• Take breaks. Resting, getting physical exercise, and doing things you enjoy are important for managing work stress. For travel social workers, making time to explore your surroundings may also be the key to adjusting to your new role.
  • Talk to your colleagues. As a travel social worker, you might feel overwhelmed by many of the new challenges you’re facing—from culture shock to confronting complex social problems. Likely, your colleagues understand what you are going through and have experienced some of the same challenges. Don’t be afraid to ask for support when you think you need it.

How to Pursue Travel Social Work Opportunities

So, you’re attracted to the opportunities for global exploration and cross-cultural connection that you could experience as a travel social worker. The next steps may involve doing more research, exploring job listings, networking, and making sure you have the necessary qualifications and certifications you may need to pursue this career path.

Researching job listings and organizations

Online job boards may be a good starting point for exploring travel social work career opportunities. You might also spend some time learning about NGOs and other types of organizations that may employ international social workers. A few such organizations include:

  • The International Rescue Committee (IRC). Founded in 1933, this organization helps people impacted by humanitarian crises. The IRC works in over 40 countries, helping to provide nutrition, healthcare, education, and more.
  • Save the Children. This organization works across 118 countries to respond to major emergencies and develop programs that protect and advocate for children.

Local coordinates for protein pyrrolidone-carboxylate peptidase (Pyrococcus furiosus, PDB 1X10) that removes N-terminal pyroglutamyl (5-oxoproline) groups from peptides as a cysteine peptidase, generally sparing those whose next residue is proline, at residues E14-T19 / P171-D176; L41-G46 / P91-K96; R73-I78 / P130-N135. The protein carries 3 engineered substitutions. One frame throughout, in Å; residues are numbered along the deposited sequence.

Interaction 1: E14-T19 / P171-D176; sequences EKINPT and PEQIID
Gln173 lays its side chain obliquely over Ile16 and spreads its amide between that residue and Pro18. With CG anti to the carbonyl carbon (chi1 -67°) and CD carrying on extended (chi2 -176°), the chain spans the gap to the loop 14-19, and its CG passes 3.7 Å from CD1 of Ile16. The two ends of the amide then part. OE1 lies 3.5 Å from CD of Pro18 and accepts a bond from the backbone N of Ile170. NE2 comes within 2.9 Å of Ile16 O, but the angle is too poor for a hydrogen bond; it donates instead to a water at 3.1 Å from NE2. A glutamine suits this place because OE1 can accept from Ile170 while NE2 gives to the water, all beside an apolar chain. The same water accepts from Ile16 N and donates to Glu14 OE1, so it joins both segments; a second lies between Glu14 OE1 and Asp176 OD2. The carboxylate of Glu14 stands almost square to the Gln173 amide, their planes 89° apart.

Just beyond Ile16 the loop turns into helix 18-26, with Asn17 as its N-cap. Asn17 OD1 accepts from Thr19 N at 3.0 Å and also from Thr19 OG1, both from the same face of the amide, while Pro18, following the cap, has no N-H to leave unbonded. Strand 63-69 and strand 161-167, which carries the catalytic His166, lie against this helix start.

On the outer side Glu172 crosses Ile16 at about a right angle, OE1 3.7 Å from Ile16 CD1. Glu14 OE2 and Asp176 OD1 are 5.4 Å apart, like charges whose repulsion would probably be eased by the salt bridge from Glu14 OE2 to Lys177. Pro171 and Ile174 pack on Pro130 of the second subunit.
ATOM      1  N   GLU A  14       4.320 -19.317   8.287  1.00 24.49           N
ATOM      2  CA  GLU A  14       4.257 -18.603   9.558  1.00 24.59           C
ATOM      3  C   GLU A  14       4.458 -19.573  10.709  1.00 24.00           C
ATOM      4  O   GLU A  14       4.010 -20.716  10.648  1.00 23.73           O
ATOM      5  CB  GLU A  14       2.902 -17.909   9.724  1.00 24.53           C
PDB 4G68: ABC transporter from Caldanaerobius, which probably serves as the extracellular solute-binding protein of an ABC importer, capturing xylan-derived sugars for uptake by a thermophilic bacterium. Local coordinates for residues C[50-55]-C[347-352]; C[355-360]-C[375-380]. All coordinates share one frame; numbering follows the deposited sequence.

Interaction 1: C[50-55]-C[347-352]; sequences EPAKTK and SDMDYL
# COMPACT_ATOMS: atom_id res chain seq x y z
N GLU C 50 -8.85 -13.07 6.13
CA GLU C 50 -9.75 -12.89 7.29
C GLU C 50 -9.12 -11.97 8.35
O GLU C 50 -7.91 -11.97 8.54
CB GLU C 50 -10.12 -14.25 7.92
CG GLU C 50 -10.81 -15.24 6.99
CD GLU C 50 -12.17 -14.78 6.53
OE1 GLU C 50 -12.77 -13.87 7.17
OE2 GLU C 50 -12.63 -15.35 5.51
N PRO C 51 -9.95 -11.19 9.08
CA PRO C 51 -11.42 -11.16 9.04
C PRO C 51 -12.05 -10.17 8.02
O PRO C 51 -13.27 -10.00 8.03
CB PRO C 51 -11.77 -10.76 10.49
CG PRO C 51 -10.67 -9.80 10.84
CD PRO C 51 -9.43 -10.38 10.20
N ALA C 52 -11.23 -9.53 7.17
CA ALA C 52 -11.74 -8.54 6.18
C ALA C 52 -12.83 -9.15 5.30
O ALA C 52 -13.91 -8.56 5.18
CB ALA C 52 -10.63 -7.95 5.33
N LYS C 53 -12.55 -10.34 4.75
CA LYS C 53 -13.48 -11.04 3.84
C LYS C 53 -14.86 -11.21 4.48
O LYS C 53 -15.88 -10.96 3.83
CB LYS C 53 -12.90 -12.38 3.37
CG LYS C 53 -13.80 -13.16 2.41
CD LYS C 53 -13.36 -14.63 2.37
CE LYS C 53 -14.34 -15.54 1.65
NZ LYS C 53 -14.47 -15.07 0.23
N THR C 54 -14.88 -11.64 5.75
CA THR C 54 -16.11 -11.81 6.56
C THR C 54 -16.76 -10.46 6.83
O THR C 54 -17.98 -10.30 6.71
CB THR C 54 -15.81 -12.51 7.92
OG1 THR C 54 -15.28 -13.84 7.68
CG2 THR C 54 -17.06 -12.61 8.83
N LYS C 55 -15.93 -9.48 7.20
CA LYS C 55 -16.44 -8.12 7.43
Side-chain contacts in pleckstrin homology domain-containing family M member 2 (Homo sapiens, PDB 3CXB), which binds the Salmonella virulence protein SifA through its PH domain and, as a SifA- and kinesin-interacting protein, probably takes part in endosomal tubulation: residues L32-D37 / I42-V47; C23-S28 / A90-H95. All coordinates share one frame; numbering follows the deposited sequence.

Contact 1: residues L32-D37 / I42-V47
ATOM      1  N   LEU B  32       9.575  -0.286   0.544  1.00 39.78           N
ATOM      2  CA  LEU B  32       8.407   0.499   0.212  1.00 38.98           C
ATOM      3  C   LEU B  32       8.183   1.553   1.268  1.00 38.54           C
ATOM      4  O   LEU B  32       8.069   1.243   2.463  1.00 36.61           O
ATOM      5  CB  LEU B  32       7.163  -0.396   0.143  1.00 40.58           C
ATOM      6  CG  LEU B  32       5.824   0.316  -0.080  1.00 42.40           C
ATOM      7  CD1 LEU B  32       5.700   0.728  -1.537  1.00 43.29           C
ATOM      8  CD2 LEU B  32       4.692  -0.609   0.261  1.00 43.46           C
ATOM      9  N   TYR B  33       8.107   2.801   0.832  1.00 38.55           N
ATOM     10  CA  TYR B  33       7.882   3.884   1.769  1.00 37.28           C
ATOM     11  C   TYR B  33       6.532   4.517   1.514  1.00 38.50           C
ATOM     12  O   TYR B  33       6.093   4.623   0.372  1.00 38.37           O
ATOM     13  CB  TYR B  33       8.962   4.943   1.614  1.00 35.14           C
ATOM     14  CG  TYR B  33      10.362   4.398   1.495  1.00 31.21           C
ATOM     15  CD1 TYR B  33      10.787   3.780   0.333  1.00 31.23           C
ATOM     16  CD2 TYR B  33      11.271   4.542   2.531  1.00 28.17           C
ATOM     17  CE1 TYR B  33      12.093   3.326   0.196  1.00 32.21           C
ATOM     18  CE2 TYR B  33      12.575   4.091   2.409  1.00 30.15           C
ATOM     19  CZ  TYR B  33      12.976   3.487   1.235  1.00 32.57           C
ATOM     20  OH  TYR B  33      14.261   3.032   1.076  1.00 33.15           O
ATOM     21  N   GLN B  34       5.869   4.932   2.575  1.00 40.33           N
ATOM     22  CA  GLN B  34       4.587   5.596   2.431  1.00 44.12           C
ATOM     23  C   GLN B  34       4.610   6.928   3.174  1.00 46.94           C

• International Justice Mission (IJM). This global organization serves people in poverty and helps to protect them from violence. IJM works in 17 countries and focuses on issues such as combatting human trafficking and violence against women and children.
  • The United Nations (UN). Founded in 1945, the United Nations is an international organization with the mission of confronting global problems and finding solutions that benefit humanity.

Networking and reaching out to contacts

If you know someone through your job, college, or university who has experience as a travel social worker, they could be a good resource. In addition, networking could give you a chance to learn more about potential employers and job opportunities. You might want to try some of these types of networking opportunities:

  • Attending job fairs at your school or in your community
  • Going to alumni events
  • Joining and using LinkedIn
  • Joining a professional association for social workers, such as the National Association of Social Workers (NASW)
  • Attending professional conferences
  • Volunteering

Gaining the necessary qualifications and certifications

Whether you plan to pursue a career as a travel social worker or domestic social worker, you need to pursue the necessary qualifications for your role. According to the Bureau of Labor Statistics, requirements could vary by the type of social work career you want to pursue:

  • Non-clinical social workers typically need to earn a bachelor’s or master’s degree in social work from a program accredited by the Council on Social Work Education. They may also need a license, depending on the state.
  • Clinical social workers typically need to earn a master’s degree in social work. They must also complete supervised clinical experience and earn a license from the state in which they practice.

Keep in mind that potential employers may have other requirements for travel social workers. These may include relevant experience, skills, and foreign language proficiency.


From traveling the world and exploring other cultures to making a difference for those in need, travel social work may come with amazing opportunities. But is it a good fit for you?

Should you consider travel social work as a career option?

Interpersonal skills, problem-solving, compassion—these are just some of the qualities social workers of different stripes may need to succeed in their career paths. If you are a compassionate adventurer who has the necessary skills and qualifications, and you’re up to the particular challenges that travel social workers face, this career could be just what you might have been looking for.

Next steps

If travel social work interests you, spend some time learning more about this unique profession. Talk to those who have experience performing social work abroad. Take the time to explore social work graduate programs that could help you take your career to a new level.

And then…be prepared to pack your suitcase!